Judgment No. HB 15/05
Case No. HC 167/05
THE OFFICER IN CHARGE, LAW AND ORDER
SECTION Z.R.P. BULAWAYO CENTRAL POLICE STATION
THE COMMISSIONER OF POLICE
THE ATTORNEY GENERAL
IN THE HIGH COURT OF ZIMBABWE
BULAWAYO 7 AND 24 FEBRUARY 2005
J Sibandafor the applicant
B Ndove with J Mudendafor the respondent
Urgent Chamber Application
NDOU J: The applicant, an elected and sitting Member of Parliament for the Makokoba Constituency in Bulawayo seeks a provisional order in the following terms:
“Final Order sought
That it be and is hereby declared that section 24 of the Public Order and Security Act Chapter 11.17, as read with section 2 thereof, does not oblige the organiser or convenor of a meeting to notify the regulatory concerned, if such meeting or gathering be a private meeting or gathering.
For the avoidance of doubt, the organiser (sic) of such meeting as is referred to in (a) above, shall not be held to have contravened section 24 of POSA, as read with section 2 thereof, where the meeting or gathering concerned is not a public meeting or gathering.
The respondents pay the costs of this application jointly and severally, the one paying to absolve the others.
Interim order sought
Pending confirmation or the discharge of the order, that this order shall operate as a temporary order:
Restraining the 2nd respondent through his officers, from disrupting, breaking up or in any way interfering with the holding of any private meeting held by the applicant, whether such meeting be held at a private residence or other place.
Restraining the 2nd respondent through his officers from causing the arrest of the applicant for holing such meetings.”
This matter was brought before me as an urgent matter. I directed that the parties file heads of arguments.
The facts giving rise to the applicant are that the applicant called a meeting of her constituents at her place of business, namely Fast Climber Restaurant, along Leopold Takawira Avenue, Bulawayo. The meeting was on 23 January 2005 on a Sunday. She concedes that her restaurant is open to the public Mondays to Saturday. It is, however, closed to the public on Sundays. With this background her case is that it is a public place Monday to Saturday and a private place on Sundays. She opined that the meeting of 23 January 2005, which was held on a Sunday, is therefore a private meeting. The meeting was open to people from various wards of her constituency. The purpose of the meeting was to integrate the new wards into the old and also to strategize and plan for the forthcoming elections. A total of 83 people attended the meeting. The meeting started uneventfully. Midway through the agenda, the police entered the building. Pandemonium of sorts ensued as some people thought they were under attack. People ran in all directions to escape what they perceived was an attack upon them by the police. The meeting was then broken up in that fashion. About twenty people managed to evade arrest. Sixty or so were then taken to the charge office, and were subsequently released without charge. The applicant, being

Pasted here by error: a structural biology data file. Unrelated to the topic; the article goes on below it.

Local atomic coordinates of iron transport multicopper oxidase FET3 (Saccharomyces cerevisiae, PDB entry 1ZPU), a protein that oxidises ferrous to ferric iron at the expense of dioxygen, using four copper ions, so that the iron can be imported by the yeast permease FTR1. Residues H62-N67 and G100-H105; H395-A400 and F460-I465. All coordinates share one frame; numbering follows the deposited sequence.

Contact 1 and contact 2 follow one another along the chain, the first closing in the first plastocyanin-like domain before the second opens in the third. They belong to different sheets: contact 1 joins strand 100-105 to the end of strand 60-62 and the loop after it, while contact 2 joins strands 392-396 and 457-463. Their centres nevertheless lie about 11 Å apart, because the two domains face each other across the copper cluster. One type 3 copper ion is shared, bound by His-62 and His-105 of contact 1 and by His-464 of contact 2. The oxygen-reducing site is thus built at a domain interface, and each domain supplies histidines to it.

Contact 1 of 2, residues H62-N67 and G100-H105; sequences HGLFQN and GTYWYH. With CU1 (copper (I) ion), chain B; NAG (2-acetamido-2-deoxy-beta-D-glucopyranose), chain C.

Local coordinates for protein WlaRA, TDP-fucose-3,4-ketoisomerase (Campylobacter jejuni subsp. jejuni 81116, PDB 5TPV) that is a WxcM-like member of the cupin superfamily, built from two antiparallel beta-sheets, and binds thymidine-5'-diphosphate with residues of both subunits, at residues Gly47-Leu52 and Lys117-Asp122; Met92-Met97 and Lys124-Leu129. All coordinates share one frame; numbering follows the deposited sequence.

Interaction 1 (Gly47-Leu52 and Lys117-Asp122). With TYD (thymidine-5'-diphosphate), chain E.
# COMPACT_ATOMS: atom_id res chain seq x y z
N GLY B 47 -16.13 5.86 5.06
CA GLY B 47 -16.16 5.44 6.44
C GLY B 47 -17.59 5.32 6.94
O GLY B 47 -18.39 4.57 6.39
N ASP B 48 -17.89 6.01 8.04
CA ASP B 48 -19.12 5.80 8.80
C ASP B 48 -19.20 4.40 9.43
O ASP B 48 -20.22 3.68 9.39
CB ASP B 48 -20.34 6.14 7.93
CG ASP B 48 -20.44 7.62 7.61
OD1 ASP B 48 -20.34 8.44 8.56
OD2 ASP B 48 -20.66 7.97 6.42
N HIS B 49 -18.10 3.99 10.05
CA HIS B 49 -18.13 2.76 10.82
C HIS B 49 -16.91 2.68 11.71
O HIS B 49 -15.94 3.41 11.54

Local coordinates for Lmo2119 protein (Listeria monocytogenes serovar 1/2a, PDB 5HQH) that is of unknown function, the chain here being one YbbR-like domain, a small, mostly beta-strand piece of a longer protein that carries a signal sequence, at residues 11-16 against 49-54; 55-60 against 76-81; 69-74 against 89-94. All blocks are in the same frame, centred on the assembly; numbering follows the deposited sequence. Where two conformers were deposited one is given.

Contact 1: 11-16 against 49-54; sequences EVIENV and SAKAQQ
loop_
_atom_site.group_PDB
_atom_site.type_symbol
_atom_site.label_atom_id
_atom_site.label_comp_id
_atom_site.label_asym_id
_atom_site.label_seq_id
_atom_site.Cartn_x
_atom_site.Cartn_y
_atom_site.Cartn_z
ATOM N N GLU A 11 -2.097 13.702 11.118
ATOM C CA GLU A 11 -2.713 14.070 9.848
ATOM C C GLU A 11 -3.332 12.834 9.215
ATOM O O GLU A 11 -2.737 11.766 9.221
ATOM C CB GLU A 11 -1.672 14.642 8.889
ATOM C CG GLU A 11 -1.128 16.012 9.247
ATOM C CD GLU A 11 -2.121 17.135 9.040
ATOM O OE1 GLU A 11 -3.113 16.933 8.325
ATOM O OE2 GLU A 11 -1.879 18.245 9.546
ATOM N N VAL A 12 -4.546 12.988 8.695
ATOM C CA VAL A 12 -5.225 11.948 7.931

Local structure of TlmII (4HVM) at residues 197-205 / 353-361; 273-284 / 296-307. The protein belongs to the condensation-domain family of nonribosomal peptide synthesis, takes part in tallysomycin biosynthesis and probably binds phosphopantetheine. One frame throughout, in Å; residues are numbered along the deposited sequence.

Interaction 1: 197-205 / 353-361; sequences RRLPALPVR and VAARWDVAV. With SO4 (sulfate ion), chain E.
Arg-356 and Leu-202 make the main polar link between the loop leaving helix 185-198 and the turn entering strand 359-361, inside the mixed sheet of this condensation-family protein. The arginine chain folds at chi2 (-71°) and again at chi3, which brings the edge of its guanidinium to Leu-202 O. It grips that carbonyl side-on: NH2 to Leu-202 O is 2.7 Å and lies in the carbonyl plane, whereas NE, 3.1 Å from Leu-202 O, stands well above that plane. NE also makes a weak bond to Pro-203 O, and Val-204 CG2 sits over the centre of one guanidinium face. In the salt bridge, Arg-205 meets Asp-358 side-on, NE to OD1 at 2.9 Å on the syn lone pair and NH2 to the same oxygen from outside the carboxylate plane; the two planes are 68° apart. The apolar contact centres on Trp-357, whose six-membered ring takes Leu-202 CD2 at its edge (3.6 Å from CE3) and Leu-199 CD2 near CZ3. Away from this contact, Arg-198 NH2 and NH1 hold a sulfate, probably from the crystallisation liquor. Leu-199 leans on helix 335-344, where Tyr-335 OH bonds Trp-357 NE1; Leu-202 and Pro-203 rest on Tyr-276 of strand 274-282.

the convenor and organiser of the meeting, was charged with contravening section 24 of the Public Order and Security Act [Chapter 11:17] (hereinafter referred to as POSA). The applicant appeared in Bulawayo Magistrates’ Court and was placed on remand to 10 February, 2005, she is on $100 000,00 bail.
Most of what the applicant says in her founding papers is sheer politics and this court, by design, will ignore the political issues and focus on the legal issues.
From the opposing papers and remand form it can be discerned that the view of the respondents is that the above meeting of 23 January 2005 was a public one. This issue is before the magistrates’ court and I cannot determine it here. At the commencement of these proceedings the applicant had not challenged her being placed on remand for want of reasonable suspicion that she committed the offence. In other words, the matter is still lis pendens. In their opposing papers the 2nd and 3rd respondents authorised the 1st respondent to represent them. The applicant raised a point in limine in that regard. The basis is that the first respondent is a functionary of the 2nd respondent. His duties are to carry out duties delegated to him by the 2nd respondent. The applicant states that “this case seeks a policy u-turn on the point of the 2nd respondent, … (and) 1st respondent, for obvious reasons, can not respond … on current policy”. Put in simply terms, the applicant’s understanding is that the 1st respondent s a policy implementer, whilst the 2nd respondent is a policy maker. With respect, my understanding is that both 1st and 2nd respondents are policy implementers with the Minister of Home Affairs as the policy maker. Although the Attorney General is government’s supreme legal advisor, his Civil Division office instructed the present legal practitioners to act on his behalf. The 3rd respondent mandated the 1st respondent to represent him. There is nothing legally wrong with the mandate.
The second and third respondents, in their wisdom, chose to mandate the first respondent to represent them. There is no legal bar to such authorisation and the point in limine must fail. In any event this court is not a forum for making policy.